I am Become Hedgehog, Slayer of Yellowjackets

No, this isn’t about Ron Jeremy.  Out trimming the hedge and other overgrown stuff in preparation for the pouring of a new driveway, and since I could definitely stand to lose weight, the title seemed to fit.  For some reason I like doing work outside when it’s in the nineties and up–I feel like I get more out of it from an exercise standpoint.  Of course, there is probably a study posted somewhere with the headline:  “Working in high heat or cold actually burns less calories” because of the ‘everything that seems to make good sense can be proven wrong by some study’ principle.  Don’t care, I’m doing it anyway.

It doesn’t come without some excitement.  It seems that yellowjackets build their paper nests in my hedge; I’ve already uncovered two tangerine-sized nests, and I think there’s another.  The yellowjackets naturally did not appreciate the construction work going on near their homes.  Were it up to me alone, I would not molest them, but it isn’t just my decision.  My wife is apiphobic, meaning she has a morbid fear of bees, and if I left the nests alone she would phone a pest control service and have them soak the entire property in toxins.  Thus, selective hosing of the nests with bee killer is the lesser of the two evils.

Protip, by the way:  if you ever get stung, get baking soda and make a paste with it using water, and rub that on the sting.  I was at my cousin Roger’s in Wichita some years back and got stung.  Well, Rog was the chief chemist for a refinery, so when he says to do something with chemistry, I pay attention.  “Ah reckon their poison’s based on formic acid,” he said, “so this ought to take care of it.”  I don’t know if all bee sting venom is acid-based, but if it is, a base (such as baking soda) should neutralize it.  It certainly did for my own sting.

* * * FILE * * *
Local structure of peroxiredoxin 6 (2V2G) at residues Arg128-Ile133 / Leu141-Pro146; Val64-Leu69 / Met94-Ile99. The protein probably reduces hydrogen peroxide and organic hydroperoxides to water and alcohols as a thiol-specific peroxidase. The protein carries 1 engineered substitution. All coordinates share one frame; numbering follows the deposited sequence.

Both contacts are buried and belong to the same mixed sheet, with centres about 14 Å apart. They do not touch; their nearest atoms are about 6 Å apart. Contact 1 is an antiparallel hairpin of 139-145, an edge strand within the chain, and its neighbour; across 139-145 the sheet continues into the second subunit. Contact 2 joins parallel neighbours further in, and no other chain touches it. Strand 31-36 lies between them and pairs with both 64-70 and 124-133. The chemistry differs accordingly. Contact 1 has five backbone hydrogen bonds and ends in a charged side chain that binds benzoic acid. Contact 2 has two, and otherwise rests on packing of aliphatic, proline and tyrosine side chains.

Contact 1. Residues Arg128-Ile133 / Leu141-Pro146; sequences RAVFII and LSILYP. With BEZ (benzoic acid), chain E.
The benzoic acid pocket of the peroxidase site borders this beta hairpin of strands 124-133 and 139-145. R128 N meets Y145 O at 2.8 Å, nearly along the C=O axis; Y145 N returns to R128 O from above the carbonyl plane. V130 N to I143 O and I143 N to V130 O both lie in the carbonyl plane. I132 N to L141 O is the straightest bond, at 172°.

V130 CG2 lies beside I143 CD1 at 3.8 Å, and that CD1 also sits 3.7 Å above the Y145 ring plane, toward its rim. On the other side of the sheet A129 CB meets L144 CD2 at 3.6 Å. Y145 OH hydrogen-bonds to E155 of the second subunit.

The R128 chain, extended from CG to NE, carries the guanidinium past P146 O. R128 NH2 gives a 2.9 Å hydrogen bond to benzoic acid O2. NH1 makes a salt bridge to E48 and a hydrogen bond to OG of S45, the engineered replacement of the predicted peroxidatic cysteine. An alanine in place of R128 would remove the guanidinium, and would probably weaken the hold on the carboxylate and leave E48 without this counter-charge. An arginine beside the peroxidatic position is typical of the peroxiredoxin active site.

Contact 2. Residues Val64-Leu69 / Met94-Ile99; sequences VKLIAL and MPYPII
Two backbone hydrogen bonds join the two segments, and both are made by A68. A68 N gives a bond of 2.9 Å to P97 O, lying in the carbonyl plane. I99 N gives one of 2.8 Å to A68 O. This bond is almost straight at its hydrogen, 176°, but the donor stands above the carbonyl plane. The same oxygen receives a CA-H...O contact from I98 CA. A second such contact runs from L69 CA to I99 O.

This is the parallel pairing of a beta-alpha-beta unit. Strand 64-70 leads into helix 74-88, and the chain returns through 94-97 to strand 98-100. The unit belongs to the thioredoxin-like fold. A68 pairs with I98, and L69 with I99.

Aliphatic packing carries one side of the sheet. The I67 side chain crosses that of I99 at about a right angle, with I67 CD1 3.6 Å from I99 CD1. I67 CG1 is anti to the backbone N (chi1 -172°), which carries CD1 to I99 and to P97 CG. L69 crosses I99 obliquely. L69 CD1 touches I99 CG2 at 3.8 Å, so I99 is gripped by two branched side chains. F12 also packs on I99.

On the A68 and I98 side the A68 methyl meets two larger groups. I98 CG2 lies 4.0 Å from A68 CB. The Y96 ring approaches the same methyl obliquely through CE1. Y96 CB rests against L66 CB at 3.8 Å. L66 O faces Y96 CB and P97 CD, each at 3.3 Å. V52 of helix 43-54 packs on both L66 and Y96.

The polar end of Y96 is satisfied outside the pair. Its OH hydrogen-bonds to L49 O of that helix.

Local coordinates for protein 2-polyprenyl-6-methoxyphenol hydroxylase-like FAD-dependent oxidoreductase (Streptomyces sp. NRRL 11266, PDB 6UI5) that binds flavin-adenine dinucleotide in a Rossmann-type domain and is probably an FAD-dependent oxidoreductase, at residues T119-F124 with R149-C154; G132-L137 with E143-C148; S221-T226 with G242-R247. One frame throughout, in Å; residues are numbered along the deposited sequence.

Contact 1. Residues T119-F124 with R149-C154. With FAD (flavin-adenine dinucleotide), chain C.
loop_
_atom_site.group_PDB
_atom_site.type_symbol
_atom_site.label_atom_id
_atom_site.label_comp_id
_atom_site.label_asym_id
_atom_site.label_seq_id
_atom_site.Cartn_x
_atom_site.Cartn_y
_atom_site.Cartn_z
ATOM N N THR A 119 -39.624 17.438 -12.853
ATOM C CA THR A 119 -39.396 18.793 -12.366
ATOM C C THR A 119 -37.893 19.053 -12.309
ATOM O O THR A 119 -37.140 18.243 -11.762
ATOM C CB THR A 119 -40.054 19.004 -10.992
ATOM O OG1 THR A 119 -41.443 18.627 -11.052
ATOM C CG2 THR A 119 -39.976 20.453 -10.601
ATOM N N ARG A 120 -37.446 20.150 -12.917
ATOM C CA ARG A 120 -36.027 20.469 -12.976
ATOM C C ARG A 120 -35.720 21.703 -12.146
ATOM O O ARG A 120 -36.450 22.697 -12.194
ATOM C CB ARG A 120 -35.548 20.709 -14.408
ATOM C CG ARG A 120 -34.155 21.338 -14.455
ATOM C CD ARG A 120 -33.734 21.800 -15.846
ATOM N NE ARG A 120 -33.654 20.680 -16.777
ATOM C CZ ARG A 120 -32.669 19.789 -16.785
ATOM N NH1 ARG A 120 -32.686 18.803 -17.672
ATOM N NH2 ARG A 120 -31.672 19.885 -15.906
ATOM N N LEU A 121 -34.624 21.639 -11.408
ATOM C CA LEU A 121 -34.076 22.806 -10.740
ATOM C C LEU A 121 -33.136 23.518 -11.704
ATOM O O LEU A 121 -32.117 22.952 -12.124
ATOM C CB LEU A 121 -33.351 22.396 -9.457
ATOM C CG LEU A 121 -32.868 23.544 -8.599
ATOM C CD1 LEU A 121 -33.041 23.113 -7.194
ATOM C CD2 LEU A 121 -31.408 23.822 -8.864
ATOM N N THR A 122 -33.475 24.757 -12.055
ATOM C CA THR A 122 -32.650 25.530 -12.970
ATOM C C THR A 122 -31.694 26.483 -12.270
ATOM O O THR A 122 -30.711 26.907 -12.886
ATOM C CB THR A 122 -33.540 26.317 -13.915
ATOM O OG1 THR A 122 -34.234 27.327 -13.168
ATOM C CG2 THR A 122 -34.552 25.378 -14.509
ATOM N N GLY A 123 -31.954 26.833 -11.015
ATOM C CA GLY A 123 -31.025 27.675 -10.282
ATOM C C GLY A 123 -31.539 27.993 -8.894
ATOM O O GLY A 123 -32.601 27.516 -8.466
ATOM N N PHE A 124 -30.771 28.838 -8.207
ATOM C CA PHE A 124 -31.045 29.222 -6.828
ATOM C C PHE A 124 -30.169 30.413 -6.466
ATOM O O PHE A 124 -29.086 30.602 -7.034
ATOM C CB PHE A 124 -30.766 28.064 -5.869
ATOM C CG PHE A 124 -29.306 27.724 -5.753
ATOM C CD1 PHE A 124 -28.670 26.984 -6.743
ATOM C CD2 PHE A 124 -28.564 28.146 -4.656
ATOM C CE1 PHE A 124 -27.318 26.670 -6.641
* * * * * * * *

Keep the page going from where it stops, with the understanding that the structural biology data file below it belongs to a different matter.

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3 thoughts on “I am Become Hedgehog, Slayer of Yellowjackets”

    1. Yeah, Shannon, I used to get stung by them in football practice almost daily. However, during practice, I was in so much other misery and pain that it was simply a sharp twinge penetrating the overall dull ache that was my entire being, so it had less effect.

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  1. Yellow jackets are a species of wasp. Yes, they are mean. The primary ingredient of bee venom (and probably wasp venom, too) is to cause pain. There are also several other toxins involved. I have to agree with your wife, yellow jackets have a bad temper, they will attack en masse if you kill one of their nestmates. Use a spray designed for yellow jackets, and do not allow them to use your hedge as a building site. You would find with time they’ll be around fruit trees, garbage cans, your pets’ water dish, etc., not to mention if you live in the city or suburbs, your neighbors’ area, too. But tell Deb that honey bees and bumble bees are not aggressive, and will not attack unless first attacked. Yellow jackets are “first strike” creatures, then they check to see what they’ve attacked.

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